TUCSON — When Health and Human Services Secretary Tommy G. Thompson first sat down to talk with Richard Carmona about becoming surgeon general, the candidate seemed almost too good to be true.
An up-from-nothing New York City street kid from Harlem. A high school dropout turned decorated Vietnam War veteran turned trauma surgeon. A moonlighting SWAT team member who shot a suspect dead to protect others and dangled from a helicopter in a daring mountain-side rescue.
White House aides touted the father of four, married to his high school sweetheart, as a real-life Indiana Jones.
"You interview this guy, and it's like reading a novel," Thompson told reporters gathered for the White House announcement of Carmona's nomination in March. "I said, 'Are you really real?' And he said, 'Absolutely.' "
But a close look at Carmona's extraordinary career, based on dozens of interviews and hundreds of documents, reveals a more complex answer to that question. With his Senate confirmation hearings set to begin Tuesday, many who know him well, here in his adopted hometown, say they know another side of the man:
An administrator who was forced out of two top management jobs. A boss who had an uncommon rapport with patients but infuriated colleagues. A surgeon who took years to earn board certification. A combination doctor and sheriff's deputy whose exploits were not quite as sensational as the newspaper accounts.
A larger-than-life personality, he has left in his wake many bruised egos and hard feelings. His critics point out that he has benefited at many turns in his life from rules being bent in his favor. He got into medical school without a college degree. He became a sheriff's deputy without taking the examination. He ran a trauma unit for eight years even though he hadn't passed board exams.
But he also made staunch allies. When his job was eliminated as head of Tucson Medical Center's trauma unit in 1993, he sued for breach of contract, eventually winning a multimillion-dollar settlement and a full-page apology in a local newspaper from hospital officials. The judge who mediated the settlement, Larry Fleischman, ended up a good friend. He dismissed controversies that have followed Carmona throughout his two decades here as rooted in envy and jealousy.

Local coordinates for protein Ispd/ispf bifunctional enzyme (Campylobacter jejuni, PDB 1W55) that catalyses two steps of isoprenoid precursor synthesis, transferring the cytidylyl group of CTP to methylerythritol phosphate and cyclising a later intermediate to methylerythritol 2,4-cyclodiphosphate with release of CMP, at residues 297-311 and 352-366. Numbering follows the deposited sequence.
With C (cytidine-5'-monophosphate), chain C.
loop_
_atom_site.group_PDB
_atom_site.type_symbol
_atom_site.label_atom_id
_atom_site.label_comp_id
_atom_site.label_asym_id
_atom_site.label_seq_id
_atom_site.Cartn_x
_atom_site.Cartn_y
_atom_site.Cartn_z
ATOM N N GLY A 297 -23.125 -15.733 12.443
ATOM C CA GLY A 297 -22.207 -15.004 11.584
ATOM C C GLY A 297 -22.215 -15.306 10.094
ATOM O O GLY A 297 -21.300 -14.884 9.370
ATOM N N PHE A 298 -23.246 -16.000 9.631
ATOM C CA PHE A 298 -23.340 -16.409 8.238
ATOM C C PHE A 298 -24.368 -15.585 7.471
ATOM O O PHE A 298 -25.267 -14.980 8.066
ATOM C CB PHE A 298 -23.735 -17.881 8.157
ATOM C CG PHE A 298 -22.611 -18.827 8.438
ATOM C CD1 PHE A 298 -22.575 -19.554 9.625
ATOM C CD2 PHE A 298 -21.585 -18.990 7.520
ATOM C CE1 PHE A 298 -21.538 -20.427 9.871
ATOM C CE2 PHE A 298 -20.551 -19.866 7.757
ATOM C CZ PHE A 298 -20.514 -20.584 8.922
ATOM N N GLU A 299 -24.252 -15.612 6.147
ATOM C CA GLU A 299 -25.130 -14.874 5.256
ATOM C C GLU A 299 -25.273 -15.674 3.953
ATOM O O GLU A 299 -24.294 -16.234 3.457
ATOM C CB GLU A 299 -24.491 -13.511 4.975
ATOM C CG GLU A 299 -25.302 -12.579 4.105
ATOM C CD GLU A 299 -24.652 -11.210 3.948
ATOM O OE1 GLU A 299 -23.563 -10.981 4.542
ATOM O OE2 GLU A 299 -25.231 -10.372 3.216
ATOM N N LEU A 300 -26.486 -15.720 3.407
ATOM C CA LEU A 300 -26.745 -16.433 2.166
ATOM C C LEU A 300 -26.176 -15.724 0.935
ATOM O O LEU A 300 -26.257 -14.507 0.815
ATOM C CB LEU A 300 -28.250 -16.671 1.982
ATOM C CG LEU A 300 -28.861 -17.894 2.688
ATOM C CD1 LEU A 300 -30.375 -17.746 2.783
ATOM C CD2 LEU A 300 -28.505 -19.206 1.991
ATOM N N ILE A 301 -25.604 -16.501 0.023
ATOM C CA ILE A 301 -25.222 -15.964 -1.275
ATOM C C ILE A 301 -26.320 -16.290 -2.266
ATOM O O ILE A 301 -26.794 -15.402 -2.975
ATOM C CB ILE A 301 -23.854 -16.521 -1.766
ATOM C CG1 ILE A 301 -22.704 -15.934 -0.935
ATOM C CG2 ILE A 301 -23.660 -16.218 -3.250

"Sometimes the story is that there is no story," said Fleischman, now a lawyer in private practice. "He is the real deal."
A number of Carmona's former co-workers and employees, however, describe a man whose instinct is to escalate hostilities rather than resolve them. When President Bush said at the White House nomination ceremony that Carmona would bring "a strong management background" as head of the 5,600-member corps of public health officers, former colleagues interviewed here say they were stunned.
Concerns about Carmona's professional record led one Tucson doctor to write to Sen. Edward M. Kennedy (D-Mass.), the chairman of the committee reviewing Carmona's nomination.
Charles W. Putnam, a University of Arizona surgery professor who has worked with Carmona, told Kennedy in the letter that he did not want as his surgeon general someone "who was removed from his two previous administrative appointments ... because he could not work in an effective or even a civil manner with health professionals and other constituencies of those positions."
Carmona, on standard White House orders to nominees, has declined interviews before his confirmation hearing.
It is clear that Carmona, 52, had a rocky tenure in Arizona--first as the head of Tucson Medical Center's trauma unit, and later as head of Kino Community Hospital and then the entire Pima County health system.
Carmona has acknowledged in interviews that not everyone likes him. Some former supervisors and colleagues, however, say the conflicts have been more than simple personality clashes.
Tensions between Carmona and others at Tucson Medical Center began soon after he was hired in 1985 to help start the hospital's trauma unit, eventually becoming one of only two hospitals here designated to treat the most severe injuries.
Within a year, Carmona sued the hospital over the terms of his contract. The disagreement was resolved out of court, and Carmona stayed on, earning a reputation that led hospital officials to "strategize" how to deal with "issues with our street fighter," according to a hospital memo.
Several people who clashed with Carmona, contacted for this report, refused to speak on the record, citing Carmona's reputation for suing or threatening to sue people he believed had wronged him.
Court and hospital records show a history of conflicts between Carmona and other doctors, who complained about his lack of cooperation, "high handedness," "unwillingness to communicate" and "his escalation of disagreements in an effort to prove he was right."